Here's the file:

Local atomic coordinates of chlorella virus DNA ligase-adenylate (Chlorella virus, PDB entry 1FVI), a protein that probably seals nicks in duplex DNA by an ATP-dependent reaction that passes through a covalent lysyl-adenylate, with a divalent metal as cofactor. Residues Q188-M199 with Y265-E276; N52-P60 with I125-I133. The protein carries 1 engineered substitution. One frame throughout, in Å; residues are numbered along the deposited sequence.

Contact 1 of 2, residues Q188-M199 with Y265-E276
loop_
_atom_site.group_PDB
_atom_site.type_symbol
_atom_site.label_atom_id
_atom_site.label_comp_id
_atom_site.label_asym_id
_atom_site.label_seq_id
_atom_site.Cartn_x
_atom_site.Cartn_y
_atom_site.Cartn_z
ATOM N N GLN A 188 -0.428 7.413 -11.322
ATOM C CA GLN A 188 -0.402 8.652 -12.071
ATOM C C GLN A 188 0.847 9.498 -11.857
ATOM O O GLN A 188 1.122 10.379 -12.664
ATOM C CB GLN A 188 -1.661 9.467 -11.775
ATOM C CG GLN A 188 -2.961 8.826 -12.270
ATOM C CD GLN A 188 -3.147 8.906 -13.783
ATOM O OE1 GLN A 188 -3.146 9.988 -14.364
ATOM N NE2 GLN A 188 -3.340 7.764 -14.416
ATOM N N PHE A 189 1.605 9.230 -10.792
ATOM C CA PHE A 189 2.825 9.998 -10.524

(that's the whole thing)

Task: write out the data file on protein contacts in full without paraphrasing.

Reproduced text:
Local atomic coordinates of chlorella virus DNA ligase-adenylate (Chlorella virus, PDB entry 1FVI), a protein that probably seals nicks in duplex DNA by an ATP-dependent reaction that passes through a covalent lysyl-adenylate, with a divalent metal as cofactor. Residues Q188-M199 with Y265-E276; N52-P60 with I125-I133. The protein carries 1 engineered substitution. One frame throughout, in Å; residues are numbered along the deposited sequence.

Contact 1 of 2, residues Q188-M199 with Y265-E276
loop_
_atom_site.group_PDB
_atom_site.type_symbol
_atom_site.label_atom_id
_atom_site.label_comp_id
_atom_site.label_asym_id
_atom_site.label_seq_id
_atom_site.Cartn_x
_atom_site.Cartn_y
_atom_site.Cartn_z
ATOM N N GLN A 188 -0.428 7.413 -11.322
ATOM C CA GLN A 188 -0.402 8.652 -12.071
ATOM C C GLN A 188 0.847 9.498 -11.857
ATOM O O GLN A 188 1.122 10.379 -12.664
ATOM C CB GLN A 188 -1.661 9.467 -11.775
ATOM C CG GLN A 188 -2.961 8.826 -12.270
ATOM C CD GLN A 188 -3.147 8.906 -13.783
ATOM O OE1 GLN A 188 -3.146 9.988 -14.364
ATOM N NE2 GLN A 188 -3.340 7.764 -14.416
ATOM N N PHE A 189 1.605 9.230 -10.792
ATOM C CA PHE A 189 2.825 9.998 -10.524